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Let’s think outside the box



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As a reader of your esteemed paper I have followed the opinions of many, laments of some on the decline of the English language skills; others are trying to justify the need for a change as it happened with the Sinhala Only policy.


I am an English educated person of yesteryear, who studied in an assisted school. I was educated or rather immersed in the language up to Grade 10 and I was almost ashamed that the language at home was Sinhala. Mind you with a father an engineer of the time! It was considered a privilege for we had a Sinhala iskole in the same premises for those who could not attend our school not because we paid fees but we had the trappings 'they' could not afford. With the Sinhala Bill many of the latter could now read the books of higher learning and find their way to tertiary level so they could graduate from the menial jobs to the white collar ones, but did this happen out in the world of work? Nay, it took a long time for the attitudes of people to change.


People who lament that they lost their rights to work in the English language forget that the people they serve are the Sinhala educated and they have a right to client service in the national language whether officially recognised or otherwise. I happened to go to the Dehiwela Post office in 1962 and I found that the service window was still far behind or insensitive to the needs of the people, thus a Sinhala speaking client had to pay a postal peon to write their message in English and then present the form with no ability to check if it was right, and then present it at the window incurring an additional cost to them. I met a doctor who had left the country in disgust at the demand made for them to study basic language skills, and a promotion given to a junior who had them, which he thought was discrimination.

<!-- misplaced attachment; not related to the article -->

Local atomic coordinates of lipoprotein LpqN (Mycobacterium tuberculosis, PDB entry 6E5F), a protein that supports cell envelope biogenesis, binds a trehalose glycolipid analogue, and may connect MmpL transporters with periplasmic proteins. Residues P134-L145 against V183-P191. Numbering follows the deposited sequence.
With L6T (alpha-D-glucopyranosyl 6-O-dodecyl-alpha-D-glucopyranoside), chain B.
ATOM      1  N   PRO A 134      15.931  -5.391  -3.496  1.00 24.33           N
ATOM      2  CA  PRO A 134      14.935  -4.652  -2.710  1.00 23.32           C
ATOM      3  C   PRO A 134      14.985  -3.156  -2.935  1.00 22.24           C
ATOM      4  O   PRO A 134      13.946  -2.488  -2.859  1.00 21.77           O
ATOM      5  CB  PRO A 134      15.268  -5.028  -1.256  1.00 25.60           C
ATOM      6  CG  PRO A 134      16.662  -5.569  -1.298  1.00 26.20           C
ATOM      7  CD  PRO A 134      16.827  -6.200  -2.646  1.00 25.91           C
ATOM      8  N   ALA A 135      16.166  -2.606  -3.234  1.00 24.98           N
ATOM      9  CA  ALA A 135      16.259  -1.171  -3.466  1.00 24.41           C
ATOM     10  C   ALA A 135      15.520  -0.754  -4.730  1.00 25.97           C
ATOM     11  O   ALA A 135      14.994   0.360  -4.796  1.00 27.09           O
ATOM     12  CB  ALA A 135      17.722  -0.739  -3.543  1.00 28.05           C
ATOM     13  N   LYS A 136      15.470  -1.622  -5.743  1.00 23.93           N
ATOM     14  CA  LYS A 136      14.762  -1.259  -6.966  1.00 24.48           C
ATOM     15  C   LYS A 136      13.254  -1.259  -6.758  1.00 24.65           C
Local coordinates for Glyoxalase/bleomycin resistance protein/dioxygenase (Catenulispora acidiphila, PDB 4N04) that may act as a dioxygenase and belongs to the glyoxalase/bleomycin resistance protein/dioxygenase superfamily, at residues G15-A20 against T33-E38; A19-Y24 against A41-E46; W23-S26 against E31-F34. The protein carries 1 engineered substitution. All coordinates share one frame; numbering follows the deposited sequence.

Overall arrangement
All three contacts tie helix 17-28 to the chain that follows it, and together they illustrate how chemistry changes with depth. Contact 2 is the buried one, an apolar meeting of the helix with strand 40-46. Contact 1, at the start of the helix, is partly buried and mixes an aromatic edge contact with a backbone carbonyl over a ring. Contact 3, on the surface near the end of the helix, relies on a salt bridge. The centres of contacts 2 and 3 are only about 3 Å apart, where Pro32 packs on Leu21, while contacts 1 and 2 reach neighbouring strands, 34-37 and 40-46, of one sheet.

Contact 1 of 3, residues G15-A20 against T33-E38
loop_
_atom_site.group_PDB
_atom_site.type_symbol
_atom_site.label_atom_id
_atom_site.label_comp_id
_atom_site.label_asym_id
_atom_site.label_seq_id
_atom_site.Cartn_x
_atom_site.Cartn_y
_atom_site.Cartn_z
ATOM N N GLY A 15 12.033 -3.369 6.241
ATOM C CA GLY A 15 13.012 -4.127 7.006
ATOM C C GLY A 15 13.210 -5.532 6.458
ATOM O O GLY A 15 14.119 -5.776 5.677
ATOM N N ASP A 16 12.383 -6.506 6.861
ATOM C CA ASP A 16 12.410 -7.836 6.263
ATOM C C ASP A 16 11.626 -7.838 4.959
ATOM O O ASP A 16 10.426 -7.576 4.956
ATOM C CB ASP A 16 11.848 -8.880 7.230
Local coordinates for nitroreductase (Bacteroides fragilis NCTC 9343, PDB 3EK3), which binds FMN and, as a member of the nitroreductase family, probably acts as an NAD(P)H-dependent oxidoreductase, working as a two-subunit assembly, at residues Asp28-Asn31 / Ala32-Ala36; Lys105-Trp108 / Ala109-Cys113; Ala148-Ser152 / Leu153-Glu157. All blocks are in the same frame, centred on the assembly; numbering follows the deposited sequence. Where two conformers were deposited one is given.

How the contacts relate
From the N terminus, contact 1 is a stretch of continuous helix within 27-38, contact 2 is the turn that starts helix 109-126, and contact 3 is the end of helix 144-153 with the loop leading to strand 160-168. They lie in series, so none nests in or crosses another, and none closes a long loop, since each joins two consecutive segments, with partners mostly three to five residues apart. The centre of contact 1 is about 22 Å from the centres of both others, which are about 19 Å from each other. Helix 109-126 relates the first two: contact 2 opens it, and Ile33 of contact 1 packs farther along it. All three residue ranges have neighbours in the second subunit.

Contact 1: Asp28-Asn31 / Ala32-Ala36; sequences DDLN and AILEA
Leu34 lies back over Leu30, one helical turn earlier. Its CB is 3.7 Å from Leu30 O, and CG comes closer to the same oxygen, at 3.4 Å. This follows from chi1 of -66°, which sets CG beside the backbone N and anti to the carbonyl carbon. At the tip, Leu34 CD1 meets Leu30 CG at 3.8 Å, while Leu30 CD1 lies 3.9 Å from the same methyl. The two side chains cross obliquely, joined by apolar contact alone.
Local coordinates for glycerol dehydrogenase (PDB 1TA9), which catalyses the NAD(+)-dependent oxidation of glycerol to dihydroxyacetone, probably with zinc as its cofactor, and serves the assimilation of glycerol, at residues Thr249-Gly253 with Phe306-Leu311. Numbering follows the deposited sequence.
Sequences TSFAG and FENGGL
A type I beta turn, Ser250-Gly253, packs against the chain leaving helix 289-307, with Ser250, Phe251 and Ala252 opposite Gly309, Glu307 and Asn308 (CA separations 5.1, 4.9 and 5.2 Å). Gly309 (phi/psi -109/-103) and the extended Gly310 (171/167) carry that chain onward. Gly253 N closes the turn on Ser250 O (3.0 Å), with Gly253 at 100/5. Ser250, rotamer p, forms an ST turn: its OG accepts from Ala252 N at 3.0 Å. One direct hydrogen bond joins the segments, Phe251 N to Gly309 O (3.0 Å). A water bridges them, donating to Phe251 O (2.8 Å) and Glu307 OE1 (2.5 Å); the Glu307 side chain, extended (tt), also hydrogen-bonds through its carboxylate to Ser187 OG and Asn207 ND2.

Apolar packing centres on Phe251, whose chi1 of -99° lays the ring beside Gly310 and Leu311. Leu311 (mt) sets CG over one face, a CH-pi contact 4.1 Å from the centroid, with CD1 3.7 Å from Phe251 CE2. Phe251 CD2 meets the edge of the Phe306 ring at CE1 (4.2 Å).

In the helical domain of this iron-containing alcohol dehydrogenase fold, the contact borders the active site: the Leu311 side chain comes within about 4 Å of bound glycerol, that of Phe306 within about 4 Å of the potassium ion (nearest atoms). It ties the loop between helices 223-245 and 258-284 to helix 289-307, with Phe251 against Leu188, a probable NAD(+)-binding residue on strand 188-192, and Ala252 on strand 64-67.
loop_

Learning a language broadens the mind and our people are blessed with this ability and some monolingual people of the west marvel at my ability to switch languages. I, too, marvel at some of my students who were in the Sinhala medium classes, working in both languages so well. Yes, they had a period of ESL with a well trained and dedicated teacher. I marveled at the ability of my fellow students at Post grad Diploma class of 1974 who would do reference at the British Council library and were able to have a discussion and debate with those references in mind, and the lectures in Sinhala were so comprehensive, which an English educated person like me, was made to think and appreciate. Let’s think outside the box and appreciate what we have.


DOROTHY VAN ARKADIE


 
 
 
 
 
 
 
 
 
 
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